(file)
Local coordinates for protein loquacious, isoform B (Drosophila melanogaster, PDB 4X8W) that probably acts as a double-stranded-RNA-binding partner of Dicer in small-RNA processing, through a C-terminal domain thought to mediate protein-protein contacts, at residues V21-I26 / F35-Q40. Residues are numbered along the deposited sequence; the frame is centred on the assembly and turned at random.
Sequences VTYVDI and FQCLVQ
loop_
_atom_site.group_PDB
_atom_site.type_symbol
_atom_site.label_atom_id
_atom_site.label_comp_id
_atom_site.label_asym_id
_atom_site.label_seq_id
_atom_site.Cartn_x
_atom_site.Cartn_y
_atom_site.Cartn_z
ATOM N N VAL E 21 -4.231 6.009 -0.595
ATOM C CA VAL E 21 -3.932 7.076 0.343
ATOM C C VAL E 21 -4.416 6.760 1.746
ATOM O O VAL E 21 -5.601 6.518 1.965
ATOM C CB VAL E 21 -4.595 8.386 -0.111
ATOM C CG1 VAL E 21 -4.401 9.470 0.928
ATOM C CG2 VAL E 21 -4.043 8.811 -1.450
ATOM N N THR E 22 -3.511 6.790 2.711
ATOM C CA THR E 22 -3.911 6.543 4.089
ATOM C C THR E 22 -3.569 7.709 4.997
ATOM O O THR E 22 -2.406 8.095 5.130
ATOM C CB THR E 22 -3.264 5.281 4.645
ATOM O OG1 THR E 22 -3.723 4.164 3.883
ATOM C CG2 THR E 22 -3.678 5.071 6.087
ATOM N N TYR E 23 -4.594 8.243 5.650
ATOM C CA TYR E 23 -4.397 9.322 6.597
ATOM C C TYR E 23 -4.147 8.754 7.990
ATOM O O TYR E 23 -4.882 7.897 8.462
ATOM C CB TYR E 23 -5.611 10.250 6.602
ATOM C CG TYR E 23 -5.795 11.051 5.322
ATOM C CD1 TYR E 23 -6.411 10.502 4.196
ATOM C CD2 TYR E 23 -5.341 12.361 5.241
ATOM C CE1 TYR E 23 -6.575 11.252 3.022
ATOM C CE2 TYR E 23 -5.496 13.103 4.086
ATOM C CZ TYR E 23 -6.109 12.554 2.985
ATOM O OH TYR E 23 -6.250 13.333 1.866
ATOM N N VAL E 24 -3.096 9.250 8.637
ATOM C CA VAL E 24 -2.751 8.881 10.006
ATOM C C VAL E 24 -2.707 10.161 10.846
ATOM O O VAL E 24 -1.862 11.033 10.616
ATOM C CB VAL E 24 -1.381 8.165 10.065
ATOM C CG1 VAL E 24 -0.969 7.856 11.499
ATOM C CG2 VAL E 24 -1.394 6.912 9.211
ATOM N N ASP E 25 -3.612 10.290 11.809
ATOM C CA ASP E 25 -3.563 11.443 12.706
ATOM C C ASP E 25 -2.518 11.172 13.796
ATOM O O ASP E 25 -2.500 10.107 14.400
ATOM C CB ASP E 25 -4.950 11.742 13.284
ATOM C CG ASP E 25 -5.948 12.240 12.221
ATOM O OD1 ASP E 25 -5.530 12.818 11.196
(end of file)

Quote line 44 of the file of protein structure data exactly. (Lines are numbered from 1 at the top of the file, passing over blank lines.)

ATOM C CG1 VAL E 24 -0.969 7.856 11.499